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The two companies, long sister firms within the same group, will combine their operations in China, a country where Netstal hopes to benefit from the much larger staff of KraussMaffei. "Big international customers really wanted us to grow here," explained Bernhard Merki, CEO of Netstal. The change is effective July 1.
May 20, 2011
3 Min Read
Only two weeks ago the companies announced they would merge operations in Brazil, another country with a fast-growing plastics industry. In China, where KraussMaffei has 200+ employees and Netstal only 15, the merged organization should especially help the smaller Netstal (Naefels, Switzerland) expand sales of its high-end injection molding machinery.
KraussMaffei (Munich, Germany) manufacturers extruders, reaction processing machinery and injection molding machines, and although in the past there was some overlap in their portfolios, management at the two companies no longer consider each other as competitors for molders' business. KM's presses typically are used for technical parts and automotive equipment whereas Netstal is focused on fast-cycling machines for packaging and high-volume medical applications.
In announcing at Chinaplas (May 17-20, Guangzhou, China) the merging of the two operations in China, Merki also said that Netstal would now be the sole supplier of preform molding equipment of the two. More than 10 years ago, KraussMaffei developed machines for PET preform processing but the company had limited sales success. Netstal and Husky compete for most of the world's PET preform molding business.
Harald Schweitzer, CEO of KraussMaffei's operations in China, said that the combined forces of both companies would exceed 250 employees in China. The two teams will work together in a single space in Shanghai, where both to now have had separate offices. "We believe we can better help customers with this move," he added, noting China remains a growth market for the companies. May 2011 marks 10 years of presence in China for KraussMaffei. "We started with just five people and a trading office," recalled Schweitzer.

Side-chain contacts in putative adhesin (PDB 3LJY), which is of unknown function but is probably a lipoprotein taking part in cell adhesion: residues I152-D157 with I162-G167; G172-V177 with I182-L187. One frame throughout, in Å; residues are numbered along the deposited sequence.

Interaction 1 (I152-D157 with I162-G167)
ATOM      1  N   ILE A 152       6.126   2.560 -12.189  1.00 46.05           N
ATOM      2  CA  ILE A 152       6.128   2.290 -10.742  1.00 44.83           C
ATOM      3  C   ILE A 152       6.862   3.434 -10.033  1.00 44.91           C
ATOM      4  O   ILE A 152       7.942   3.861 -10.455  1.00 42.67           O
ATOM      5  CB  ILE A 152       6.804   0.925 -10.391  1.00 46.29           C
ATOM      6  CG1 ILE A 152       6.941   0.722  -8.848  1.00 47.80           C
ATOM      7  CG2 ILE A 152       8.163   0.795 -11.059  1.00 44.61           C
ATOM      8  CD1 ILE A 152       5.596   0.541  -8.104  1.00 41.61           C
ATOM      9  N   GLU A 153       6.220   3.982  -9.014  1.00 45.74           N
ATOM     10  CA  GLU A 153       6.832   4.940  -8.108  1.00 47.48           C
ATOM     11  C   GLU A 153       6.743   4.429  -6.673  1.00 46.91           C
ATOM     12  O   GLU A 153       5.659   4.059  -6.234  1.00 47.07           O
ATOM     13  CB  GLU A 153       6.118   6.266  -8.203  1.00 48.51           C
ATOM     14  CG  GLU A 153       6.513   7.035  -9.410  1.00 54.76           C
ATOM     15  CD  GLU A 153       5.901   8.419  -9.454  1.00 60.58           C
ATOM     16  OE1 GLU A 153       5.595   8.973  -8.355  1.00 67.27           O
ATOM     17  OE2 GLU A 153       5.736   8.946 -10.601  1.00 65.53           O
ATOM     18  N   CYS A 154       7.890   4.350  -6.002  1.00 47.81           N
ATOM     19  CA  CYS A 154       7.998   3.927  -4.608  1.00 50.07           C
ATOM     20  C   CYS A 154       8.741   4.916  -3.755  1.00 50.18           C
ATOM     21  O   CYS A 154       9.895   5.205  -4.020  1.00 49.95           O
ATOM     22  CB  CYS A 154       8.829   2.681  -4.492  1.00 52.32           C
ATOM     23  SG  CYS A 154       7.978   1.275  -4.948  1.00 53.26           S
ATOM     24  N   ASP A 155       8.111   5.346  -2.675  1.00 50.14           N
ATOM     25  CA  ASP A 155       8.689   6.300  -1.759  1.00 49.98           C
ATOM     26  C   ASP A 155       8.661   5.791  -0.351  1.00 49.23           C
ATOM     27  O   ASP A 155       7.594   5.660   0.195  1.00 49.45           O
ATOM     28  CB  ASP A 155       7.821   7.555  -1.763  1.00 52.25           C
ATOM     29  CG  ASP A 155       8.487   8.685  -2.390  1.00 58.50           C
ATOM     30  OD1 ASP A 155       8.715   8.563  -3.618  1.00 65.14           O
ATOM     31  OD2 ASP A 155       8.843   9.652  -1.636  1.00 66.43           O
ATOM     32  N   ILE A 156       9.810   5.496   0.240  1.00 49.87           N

Now heading up injection molding operations in China for both companies is Michael Müller, VP China, who is on KM's payroll. Andreas Nydegger, GM of Netstal China, will be returning to the company's Swiss headquarters in the summer after seven years in China, and likely will leave the company at year's end, he told PlasticsToday at his company's stand. Nydegger said the sales and service force of both companies will be cross-trained to a certain extent on each other's machinery so that customers can expect quicker service.
Netstal in the past has sometimes had to lean on help from its teams in other parts of Asia to ensure it could quickly install presses in China. Merki said Netstal would also consider making use of KM's facilities to handle some final assembly of its machines in China for presses ordered by molders there. Most likely this would involve integration of auxiliary machinery and automation equipment, said Merki, but he added that this has not yet been decided. "Shortening lead times is our primary concern," he added, and noted that KM already has space and stocks spare parts in China.
KraussMaffei didn't run any machines during Chinaplas, displaying instead a 30-mm lab extruder developed by KraussMaffei Berstorff. At its booth Netstal ran an Elion all-electric molding machine that drew a crowd whenever it ran. Mounted in the machine was a 96-cavity closure mold running at 2.3-second cycles, churning out on average about 35 closures per second. Nydegger said that so far Netstal has not sold such a closure molding cell in China but that talks during the Chinaplas show bode ell for that to change soon.
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